Observing with Street Lights

Observing with Street Lights
Dark sky sites not always necessary to see the Milky Way (This image was taken ouside of a B&B in Julian, CA)

Friday, March 31, 2017

Dava Sobel, author of The Glass Universe, presents as part of Distinguished Lecture series at Chapman University, April 3

Greetings from Palmia Observatory

Well just in case you are not on the "Our Cosmos" meetup site, I've posted the reference and some of the details for this upcoming lecture, which you might want to consider, by Dava Sobel at Chapman University on April 3, 2017 at 7:00PM.  If you follow some of Dana's books you will be familiar with "Longitude" (The story of time keeping and finding longitude at sea), "Galileo's Daughter" (Historical memoir from Galileo's daughter), and "The Glass Universe" (How the ladies of Harvard Observatory took the measure of the stars) and other popular descriptions of scientific topics.  She always tells a pretty good and informative story of these historic scientific discoverers and events.

You can check the details at the Chapman University website for their Distinguished Lecture in Arts series or just signup for getting similar early notices of many other similar events by going to the Meetup site https://www.meetup.com/Our-Cosmos/

See you there
Until next time

If you are interested in things astronomical or in astrophysics and cosmology
Check out this blog at www.palmiaobservatory.com

Tuesday, March 28, 2017

OCA Blackstar clouded out again; Irvine Valley College Astrophysics; Lawrence Krauss signs new book; Quality with Deming; More analysis of LISA solar spectrum

Greetings from Palmia Observatory

A review of this week's edition (25 March 2017) of New Scientist magazine had an interesting article, "Normal Matter ruled early galaxies."  Recall from your own study or earlier posts describing how initial observations of rotational velocities of galaxies seemed to be going faster than could be explained by just the amount of normal visible matter estimated to be in the galaxies. Vera Rubin who just passed away, made many of these observations, which later resulted in proposing some form of dark matter to explain the high velocities.  As we know, dark matter is now well accepted as the explanation, even while the search for the elusive dark matter particle continues without finding any evidence.  So, it was interesting to read

Thursday, March 23, 2017

Summary from the IEEE Techignite conference in San Francisco; The Woz and Booch; Are you ready to attempt the Messier Marathon? Great new "big history" book; First, not great, attempt at doing indoors LISA solar spectrum using ISIS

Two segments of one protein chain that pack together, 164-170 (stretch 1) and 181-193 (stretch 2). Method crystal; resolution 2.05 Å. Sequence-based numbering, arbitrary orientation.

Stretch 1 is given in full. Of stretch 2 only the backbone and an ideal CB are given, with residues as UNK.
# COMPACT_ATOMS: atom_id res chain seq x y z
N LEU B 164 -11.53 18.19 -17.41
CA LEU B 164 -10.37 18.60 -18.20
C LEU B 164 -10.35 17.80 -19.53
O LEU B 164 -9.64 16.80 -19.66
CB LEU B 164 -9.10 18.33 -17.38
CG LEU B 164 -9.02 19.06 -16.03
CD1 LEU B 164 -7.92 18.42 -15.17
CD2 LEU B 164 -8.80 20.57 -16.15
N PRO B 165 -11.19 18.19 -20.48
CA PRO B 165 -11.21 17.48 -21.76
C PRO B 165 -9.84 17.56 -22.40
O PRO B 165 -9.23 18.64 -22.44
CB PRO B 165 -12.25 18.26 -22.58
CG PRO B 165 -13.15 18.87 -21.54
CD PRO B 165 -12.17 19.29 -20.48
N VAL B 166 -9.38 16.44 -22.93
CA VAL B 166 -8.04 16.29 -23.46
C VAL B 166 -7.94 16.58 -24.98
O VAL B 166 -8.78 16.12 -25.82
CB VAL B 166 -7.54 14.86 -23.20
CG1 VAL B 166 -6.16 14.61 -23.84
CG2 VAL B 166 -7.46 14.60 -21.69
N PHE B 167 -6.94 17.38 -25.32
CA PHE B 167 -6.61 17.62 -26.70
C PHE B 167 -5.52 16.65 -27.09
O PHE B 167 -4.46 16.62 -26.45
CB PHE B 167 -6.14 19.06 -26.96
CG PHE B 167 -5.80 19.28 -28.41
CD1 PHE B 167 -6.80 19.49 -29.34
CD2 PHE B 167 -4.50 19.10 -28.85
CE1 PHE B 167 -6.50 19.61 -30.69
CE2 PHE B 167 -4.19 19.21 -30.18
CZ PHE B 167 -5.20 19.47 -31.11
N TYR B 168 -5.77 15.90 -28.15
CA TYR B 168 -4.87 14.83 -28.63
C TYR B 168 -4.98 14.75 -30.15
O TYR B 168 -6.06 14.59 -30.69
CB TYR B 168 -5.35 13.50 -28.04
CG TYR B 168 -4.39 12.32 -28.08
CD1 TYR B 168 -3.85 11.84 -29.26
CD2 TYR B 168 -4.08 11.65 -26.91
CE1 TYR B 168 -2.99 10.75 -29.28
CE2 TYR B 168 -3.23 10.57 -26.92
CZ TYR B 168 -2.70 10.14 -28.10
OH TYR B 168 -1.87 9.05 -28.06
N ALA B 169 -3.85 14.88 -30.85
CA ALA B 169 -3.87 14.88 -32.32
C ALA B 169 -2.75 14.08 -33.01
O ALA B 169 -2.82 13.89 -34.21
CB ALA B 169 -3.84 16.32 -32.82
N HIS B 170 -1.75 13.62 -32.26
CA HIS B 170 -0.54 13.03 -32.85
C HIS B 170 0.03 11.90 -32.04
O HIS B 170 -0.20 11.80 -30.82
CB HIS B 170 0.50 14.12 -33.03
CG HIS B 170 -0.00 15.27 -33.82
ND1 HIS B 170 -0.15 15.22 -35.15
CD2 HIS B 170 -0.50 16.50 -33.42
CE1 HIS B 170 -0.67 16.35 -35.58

Greetings from Palmia Observatory

Well part of this week has been spent offsite at the IEEE TechIgnite 2017 conference in San Francisco, so not much nighttime sky observing got done and besides the weather has not been the best.  So, I want to provide a few comments about the conference, then recommend a couple of books to keep you busy while staying dry inside and then end up with some of the first light analysis for the indoor solar spectrum acquired last week with the LISA spectrograph.

Friday, March 17, 2017

Maybe able to see a black hole? Two Fantastic astronomical videos; Symmetry, gauge invariance and learning physics and getting exercise at the same time; First light with LISA Spectrograph

Greetings from Palmia Observatory

Well, we're back from the PCGM in Santa Barbara and finally decided to begin learning how to set up the spectrograph and take spectra of stellar objects.  I first started this task over a year ago and finally overcame all my reluctance and procrastination and finally started to do the work, but before getting into that let's look at an exciting announcement and other email news.  First up, is

Sunday, March 12, 2017

Missed USS Zumwalt tour; Summary of some topics from 33rd PCGM at UCSB; Twin Prime Conjecture; Some fuzzy images of M1 in city lights; Upcoming OCA Astrophysics SIG and Blackstar canyon; Upcoming IEEE TechIgnite conference in San Francisco

Greetings from Palmia Observatory

Well, this has been a busy week with some night sky observing getting done, but most of the weekend was spent at the 33rd Pacific Coast Gravity Meeting (PCGM) at University of California in Santa Barbara.  Now as luck would have it, I really wanted to take a tour of the USS Zumwalt (DDG1000) in San Diego.  When I was "officially" working, I spent many years working on electric propulsion systems and really wanted to

Saturday, March 4, 2017

First light with the new telescope and connector binding problems; Nobel laureate Art McDonald lectures; Images of 47 Tuc; Exploring primordial black holes as dark matter; The Pacific Coast Gravity Meeting

Greetings from Palmia Observatory

Well this week has found a few cloud free nights to try out the new 80mm refractor and look at the first light through that device, but first we should cover the recent lectures by Nobel Laureate, Art McDonald, and take a look at the mail.